When confronting the subject “Infancy and History”, Andris Brinkmanis, Paolo Caffoni and Yin Shuai’s challenge lies in the selection of abundant materials. Sorting out archives and artworks that can be applied to three curators’ common experience means that curators act as the main subject to inspire the landing point, objects and process of their research. It can also be proofed in Cheng Shuyu’s curatorial project “Archiving the Spaces of Anxiety: From the Burrow to the Peach Colony”. She proposed this project based on her practice and study of contemporary theater and stage art. It takes its form from a transitional path that links Kafka’s unfinished short story The Burrow (1923-1924) and Wu Li’s painting White Cloud and Green Mountain (1668). Both the burrow, dug by the underground residents on the purpose of seeking for a sense of safety, and the entrance to the Peach Blossom Spring implied in the painting scroll, present the anxiety caused by the gap between literary and artistic imagination and the real space. It leads Chen together with seven artists who research, act and create around different types of spatial concepts, to explore “special archives” and “archival spaces” that mutually expand each other in a heterotopia of spaces and subjects.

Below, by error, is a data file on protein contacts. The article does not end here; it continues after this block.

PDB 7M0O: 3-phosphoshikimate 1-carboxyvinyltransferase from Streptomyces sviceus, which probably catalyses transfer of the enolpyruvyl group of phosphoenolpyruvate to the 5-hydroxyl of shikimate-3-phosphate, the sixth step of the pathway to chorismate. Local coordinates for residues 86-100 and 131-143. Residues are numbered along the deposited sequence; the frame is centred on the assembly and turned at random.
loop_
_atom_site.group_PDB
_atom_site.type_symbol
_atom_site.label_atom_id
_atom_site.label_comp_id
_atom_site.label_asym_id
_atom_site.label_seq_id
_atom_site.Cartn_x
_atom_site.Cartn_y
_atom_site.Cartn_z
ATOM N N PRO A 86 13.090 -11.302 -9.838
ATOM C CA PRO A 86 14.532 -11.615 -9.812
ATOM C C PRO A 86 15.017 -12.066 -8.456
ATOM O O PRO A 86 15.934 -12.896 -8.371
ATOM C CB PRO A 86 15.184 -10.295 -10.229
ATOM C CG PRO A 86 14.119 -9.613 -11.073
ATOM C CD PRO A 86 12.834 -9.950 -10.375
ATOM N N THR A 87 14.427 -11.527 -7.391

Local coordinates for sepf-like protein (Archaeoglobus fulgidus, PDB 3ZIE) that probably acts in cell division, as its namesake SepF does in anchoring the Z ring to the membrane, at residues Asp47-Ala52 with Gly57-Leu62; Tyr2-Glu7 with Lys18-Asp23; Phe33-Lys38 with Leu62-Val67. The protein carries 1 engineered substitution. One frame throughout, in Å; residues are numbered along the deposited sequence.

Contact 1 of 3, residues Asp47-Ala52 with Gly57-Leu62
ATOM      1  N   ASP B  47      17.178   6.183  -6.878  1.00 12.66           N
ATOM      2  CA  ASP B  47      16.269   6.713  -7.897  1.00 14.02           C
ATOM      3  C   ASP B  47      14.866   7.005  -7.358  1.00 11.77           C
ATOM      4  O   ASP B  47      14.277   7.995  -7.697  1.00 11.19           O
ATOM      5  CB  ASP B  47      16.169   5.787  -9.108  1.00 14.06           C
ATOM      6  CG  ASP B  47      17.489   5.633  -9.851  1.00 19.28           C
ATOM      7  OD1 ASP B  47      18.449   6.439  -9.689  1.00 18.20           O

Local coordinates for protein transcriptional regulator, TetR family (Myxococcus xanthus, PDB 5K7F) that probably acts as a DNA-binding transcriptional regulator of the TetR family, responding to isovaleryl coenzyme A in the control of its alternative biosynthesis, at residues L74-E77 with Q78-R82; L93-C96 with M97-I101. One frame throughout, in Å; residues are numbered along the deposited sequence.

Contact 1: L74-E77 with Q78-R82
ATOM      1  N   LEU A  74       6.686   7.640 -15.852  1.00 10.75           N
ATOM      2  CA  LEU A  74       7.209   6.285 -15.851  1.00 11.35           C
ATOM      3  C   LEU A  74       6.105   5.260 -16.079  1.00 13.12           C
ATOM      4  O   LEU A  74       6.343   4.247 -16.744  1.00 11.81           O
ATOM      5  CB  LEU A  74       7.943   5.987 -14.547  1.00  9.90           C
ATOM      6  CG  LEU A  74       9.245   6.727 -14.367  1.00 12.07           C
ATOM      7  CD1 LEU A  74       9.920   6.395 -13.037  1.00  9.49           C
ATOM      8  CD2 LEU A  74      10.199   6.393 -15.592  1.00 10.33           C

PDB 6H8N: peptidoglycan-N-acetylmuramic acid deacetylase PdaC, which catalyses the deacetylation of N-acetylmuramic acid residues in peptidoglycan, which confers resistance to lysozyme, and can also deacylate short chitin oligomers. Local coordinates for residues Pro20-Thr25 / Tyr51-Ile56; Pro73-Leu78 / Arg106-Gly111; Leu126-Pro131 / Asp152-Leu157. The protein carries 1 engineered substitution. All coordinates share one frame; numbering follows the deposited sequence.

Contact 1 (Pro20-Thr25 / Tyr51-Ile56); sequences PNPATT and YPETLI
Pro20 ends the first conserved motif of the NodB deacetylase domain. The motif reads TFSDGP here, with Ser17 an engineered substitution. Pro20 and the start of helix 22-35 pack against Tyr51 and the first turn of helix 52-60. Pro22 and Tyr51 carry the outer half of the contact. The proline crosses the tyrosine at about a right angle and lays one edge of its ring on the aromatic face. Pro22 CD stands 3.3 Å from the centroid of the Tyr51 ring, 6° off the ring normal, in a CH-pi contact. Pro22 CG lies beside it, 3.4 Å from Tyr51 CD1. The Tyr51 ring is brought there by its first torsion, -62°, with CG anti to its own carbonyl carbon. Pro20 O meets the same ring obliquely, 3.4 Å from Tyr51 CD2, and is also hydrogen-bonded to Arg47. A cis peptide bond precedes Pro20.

Similarly, curator Zhu Xinwei, who has the literary background and artist Rupert Griffiths, who has experience related to geography, demonstrate the vitality in their project. Impressed by the open-minded exhibition space, they transformed the idea of “essay exhibition” to achieve the so-called “research-based” request, towards building up exhibitions via raising new issues and developing special dialogues from the exhibition itself. This dialogue based on the multicultural background of initiators has enabled the discussion of issues in the contemporary art field to be addressed in a broader context.
In this case, the increasingly open and diversified interpretation of the research-based exhibition is embodied by curators through regarding the exhibition itself as a piece of contemporary work – it discusses current society and culture, reflects on the previous experience while intending to refine the contemporary meaning of history; meanwhile, it is placed in a process of evolution and showcases a state that is unfinished. Therefore, the state of curators is fluid, and the identity of them is constantly changing. The exhibition will never be the end of one’s research. “We cannot convey all our research in an exhibition. Rather, the exhibition is a process of our research (Curator He Yining, 2019).”
Text by Emily Weimeng Zhou
Edit by Sue/CAFA ART INFO
Photo courtesy of the organizer